In optics, it meant Optical Myasthenia Gravis. In computing, it meant Object Management Group. Then the Internet happened. OMG (sometimes just stylized omg; meaning "oh my God") was added to the Oxford English Dictionary as a word in 2011, but to find where it comes from, we have to go back a century. It was the middle of World War One when Winston Churchill, the man who would be Prime Minister of England in 23 years, received a letter dated September 9, 1917 from First Sea Lord John Fisher, in which was written the phrase "I hear that a new order of knighthood is on the tapis- OMG! (Oh! My God!)- shower it on the admiralty!" This is the first ever recorded mention of the word, which is pretty darn cool. It might have been floating around before, and it was certainly floating around afterwards, but only a little bit.. Usage of the acronym really started up around 1994, when people on the Internet started using text-speak. And now it's officially an English word! Ah, the impact Churchill had on life today...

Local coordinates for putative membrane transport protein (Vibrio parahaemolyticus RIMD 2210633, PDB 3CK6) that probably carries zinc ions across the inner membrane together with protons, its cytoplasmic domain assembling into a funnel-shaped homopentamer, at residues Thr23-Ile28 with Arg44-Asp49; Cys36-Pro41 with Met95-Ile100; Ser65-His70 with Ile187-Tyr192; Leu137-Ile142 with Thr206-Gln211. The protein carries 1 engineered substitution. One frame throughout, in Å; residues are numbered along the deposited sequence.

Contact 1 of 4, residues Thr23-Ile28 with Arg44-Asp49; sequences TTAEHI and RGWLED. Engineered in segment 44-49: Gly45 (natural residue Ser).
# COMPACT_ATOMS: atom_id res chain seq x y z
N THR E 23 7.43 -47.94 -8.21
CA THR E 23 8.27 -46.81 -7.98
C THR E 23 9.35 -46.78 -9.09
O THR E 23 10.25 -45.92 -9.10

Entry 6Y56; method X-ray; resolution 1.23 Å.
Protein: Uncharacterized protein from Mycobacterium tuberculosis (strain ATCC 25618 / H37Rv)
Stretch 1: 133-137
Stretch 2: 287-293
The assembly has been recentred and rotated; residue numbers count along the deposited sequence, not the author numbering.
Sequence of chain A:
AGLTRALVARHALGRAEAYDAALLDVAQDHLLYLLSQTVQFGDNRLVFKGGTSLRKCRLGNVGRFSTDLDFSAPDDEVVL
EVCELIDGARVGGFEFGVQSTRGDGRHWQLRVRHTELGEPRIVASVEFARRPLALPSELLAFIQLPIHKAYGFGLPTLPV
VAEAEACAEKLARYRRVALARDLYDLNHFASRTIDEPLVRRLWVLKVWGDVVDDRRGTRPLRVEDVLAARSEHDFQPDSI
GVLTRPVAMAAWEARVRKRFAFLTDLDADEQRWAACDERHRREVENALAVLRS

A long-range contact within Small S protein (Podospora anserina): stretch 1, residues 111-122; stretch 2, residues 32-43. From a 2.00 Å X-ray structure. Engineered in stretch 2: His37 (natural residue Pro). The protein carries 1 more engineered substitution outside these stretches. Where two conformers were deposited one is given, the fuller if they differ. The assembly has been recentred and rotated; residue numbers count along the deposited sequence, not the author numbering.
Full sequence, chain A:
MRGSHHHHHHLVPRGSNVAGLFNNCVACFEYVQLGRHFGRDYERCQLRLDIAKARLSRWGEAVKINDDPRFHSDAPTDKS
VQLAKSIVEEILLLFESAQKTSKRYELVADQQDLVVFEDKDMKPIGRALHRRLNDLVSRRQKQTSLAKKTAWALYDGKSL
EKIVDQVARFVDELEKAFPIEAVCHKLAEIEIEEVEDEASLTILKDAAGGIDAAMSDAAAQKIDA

Adam Aleksic, a freshman studying linguistics at Harvard University, has been described as the internet's sixth most famous etymologist. He has disturbing interests in words, vexillology, geography, board games, limericks, and law, and he loves writing about himself in the third person.
The Etymology Nerd